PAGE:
In the Bedroom
<strong>Rating: </strong>4/5Rate this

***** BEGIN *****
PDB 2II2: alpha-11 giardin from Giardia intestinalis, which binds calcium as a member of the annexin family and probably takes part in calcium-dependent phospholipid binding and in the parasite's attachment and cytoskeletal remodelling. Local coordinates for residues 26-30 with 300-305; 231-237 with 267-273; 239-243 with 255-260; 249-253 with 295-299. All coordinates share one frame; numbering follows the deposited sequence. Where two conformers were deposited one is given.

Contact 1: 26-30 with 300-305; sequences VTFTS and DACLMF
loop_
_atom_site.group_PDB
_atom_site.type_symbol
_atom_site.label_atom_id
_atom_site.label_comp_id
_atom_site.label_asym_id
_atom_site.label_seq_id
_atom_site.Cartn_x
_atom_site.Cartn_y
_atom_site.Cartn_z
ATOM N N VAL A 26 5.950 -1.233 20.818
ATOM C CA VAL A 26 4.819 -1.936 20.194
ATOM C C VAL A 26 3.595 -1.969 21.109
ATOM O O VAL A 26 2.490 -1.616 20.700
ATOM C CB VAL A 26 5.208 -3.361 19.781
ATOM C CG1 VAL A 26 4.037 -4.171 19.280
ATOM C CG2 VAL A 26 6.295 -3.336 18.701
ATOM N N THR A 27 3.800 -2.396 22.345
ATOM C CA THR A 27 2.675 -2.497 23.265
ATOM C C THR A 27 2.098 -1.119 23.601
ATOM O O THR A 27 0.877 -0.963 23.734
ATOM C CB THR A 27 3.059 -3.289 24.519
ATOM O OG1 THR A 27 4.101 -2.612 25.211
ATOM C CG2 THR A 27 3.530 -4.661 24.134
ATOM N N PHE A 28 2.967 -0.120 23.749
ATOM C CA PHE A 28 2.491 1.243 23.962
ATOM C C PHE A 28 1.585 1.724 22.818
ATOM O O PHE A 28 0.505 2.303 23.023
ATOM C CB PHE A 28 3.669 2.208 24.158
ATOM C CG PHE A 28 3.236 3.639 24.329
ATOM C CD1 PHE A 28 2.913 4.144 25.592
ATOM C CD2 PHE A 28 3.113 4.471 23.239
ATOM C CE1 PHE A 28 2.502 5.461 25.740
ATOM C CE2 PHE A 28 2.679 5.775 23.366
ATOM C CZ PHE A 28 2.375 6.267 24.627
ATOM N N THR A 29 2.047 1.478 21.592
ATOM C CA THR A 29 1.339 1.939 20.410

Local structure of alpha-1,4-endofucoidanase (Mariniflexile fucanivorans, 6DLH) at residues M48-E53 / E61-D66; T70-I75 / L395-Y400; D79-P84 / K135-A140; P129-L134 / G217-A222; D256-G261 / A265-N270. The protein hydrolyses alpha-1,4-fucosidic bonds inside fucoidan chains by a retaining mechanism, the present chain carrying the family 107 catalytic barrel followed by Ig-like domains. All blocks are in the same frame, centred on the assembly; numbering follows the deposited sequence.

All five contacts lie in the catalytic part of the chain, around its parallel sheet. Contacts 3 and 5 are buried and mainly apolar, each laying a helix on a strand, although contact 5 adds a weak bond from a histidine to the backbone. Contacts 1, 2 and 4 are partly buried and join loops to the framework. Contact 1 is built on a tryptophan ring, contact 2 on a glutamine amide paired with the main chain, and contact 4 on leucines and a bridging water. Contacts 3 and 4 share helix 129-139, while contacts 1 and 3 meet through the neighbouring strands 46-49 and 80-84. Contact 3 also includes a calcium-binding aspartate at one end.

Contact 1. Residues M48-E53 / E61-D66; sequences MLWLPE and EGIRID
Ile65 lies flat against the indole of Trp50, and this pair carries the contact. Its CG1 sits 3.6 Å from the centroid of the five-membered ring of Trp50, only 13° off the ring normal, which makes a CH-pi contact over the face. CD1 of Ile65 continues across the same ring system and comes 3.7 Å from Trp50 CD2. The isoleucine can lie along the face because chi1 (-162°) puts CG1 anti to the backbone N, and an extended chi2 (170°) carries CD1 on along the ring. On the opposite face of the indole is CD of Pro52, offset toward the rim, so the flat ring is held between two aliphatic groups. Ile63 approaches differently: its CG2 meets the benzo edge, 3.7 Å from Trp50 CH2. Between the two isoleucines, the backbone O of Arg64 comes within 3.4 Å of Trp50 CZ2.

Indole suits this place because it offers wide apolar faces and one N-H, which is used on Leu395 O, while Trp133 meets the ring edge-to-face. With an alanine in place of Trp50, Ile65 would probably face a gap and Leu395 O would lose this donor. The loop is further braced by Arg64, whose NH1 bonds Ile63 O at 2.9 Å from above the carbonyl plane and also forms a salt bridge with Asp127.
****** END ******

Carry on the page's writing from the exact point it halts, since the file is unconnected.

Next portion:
Time Out saysA supremely confident, controlled US indie, this debut from actor Field isn't the sex romp its title might suggest, but a well-tempered study of communion and claustrophobia, trespass and transgression. In the first place it's an immaculate family portrait of a middle-aged New England couple (Spacek and Wilkinson) on the brink of losing their grown son (Stahl) to college, hoping his fling with an older single-mum (Tomei) won't outlast the summer. The film conveys these relationships, their intimacies and tensions, with enveloping ease and lucidity, before taking first one and then another abrupt turn into unpredictable terrain. All this is acted with immense delicacy and authority so that when peace erupts, the emotional violence is visceral. At the film's core is a portrait of grief and the healing process, evoked with remarkable containment by Spacek and Wilkinson, she burrowing deep into repressed reproachfulness, he correspondingly lost in a daze of uncertainty. And if the final stage alone nudges up against genre bounds, it none the less raises some pertinent questions. Meanings here are fluid, but ultimately it's a film about the implacable face of bourgeois composure: the surface is ruffled, something stirs in the deep, but finally tranquillity reasserts itself.